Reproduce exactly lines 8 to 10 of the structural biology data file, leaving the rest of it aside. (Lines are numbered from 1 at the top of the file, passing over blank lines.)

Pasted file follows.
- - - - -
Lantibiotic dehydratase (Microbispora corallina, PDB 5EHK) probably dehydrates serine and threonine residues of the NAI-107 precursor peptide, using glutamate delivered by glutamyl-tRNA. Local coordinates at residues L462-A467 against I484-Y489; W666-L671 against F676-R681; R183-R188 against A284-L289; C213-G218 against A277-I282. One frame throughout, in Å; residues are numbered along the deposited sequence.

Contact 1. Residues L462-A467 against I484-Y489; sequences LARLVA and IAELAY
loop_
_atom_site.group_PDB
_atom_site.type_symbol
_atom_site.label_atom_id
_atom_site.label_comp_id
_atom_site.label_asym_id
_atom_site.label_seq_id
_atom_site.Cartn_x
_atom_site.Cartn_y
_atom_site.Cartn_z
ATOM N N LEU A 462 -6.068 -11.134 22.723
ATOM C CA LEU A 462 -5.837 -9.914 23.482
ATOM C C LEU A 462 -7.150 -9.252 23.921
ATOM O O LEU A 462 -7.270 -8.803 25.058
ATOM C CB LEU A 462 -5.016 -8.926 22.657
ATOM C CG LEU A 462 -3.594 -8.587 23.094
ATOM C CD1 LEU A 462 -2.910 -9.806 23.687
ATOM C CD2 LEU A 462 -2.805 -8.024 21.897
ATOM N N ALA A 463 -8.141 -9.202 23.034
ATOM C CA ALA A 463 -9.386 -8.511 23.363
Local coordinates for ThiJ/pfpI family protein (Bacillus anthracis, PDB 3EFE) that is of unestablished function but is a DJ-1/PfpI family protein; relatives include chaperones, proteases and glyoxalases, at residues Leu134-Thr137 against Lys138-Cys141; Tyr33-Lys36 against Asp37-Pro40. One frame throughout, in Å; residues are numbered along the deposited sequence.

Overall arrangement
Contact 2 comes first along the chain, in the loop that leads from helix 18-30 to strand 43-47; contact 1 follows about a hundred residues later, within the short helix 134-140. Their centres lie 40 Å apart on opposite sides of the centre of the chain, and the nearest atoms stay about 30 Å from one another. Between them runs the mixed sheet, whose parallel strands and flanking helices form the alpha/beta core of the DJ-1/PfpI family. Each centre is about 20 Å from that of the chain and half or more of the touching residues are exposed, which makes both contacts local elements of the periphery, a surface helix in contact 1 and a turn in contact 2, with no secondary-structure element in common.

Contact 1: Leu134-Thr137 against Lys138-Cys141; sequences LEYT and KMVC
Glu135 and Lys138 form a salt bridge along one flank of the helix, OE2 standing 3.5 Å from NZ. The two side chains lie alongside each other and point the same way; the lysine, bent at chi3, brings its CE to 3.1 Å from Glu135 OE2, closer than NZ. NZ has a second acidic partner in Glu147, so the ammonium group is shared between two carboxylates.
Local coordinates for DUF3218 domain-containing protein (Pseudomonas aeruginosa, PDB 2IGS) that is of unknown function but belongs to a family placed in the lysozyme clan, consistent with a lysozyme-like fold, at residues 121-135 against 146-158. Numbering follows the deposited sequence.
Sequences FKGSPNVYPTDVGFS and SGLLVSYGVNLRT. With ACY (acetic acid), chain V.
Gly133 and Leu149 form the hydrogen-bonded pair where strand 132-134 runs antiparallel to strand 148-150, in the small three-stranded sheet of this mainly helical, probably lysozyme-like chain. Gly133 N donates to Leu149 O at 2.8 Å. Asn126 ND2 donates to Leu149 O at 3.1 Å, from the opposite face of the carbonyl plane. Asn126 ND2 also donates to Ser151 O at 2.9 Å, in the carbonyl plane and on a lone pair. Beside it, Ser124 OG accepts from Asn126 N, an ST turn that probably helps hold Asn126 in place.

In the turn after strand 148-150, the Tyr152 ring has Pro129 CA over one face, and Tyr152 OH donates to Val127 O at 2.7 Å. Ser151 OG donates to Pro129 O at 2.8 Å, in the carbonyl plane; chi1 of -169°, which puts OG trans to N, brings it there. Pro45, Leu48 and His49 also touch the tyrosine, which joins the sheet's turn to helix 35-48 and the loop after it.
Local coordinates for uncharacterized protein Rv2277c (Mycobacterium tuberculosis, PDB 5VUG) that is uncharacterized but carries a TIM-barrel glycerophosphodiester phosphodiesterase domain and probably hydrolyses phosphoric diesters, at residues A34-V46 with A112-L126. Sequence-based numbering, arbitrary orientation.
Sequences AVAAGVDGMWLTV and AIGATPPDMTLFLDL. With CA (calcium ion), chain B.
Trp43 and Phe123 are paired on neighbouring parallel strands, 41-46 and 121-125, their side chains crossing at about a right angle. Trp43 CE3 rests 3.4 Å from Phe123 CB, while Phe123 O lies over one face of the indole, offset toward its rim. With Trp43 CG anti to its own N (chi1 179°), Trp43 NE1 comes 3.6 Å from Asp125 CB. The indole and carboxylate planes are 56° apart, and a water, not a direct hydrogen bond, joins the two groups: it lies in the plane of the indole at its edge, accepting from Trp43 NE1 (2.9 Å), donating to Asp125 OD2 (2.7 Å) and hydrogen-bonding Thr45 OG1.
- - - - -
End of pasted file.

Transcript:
_atom_site.label_asym_id
_atom_site.label_seq_id
_atom_site.Cartn_x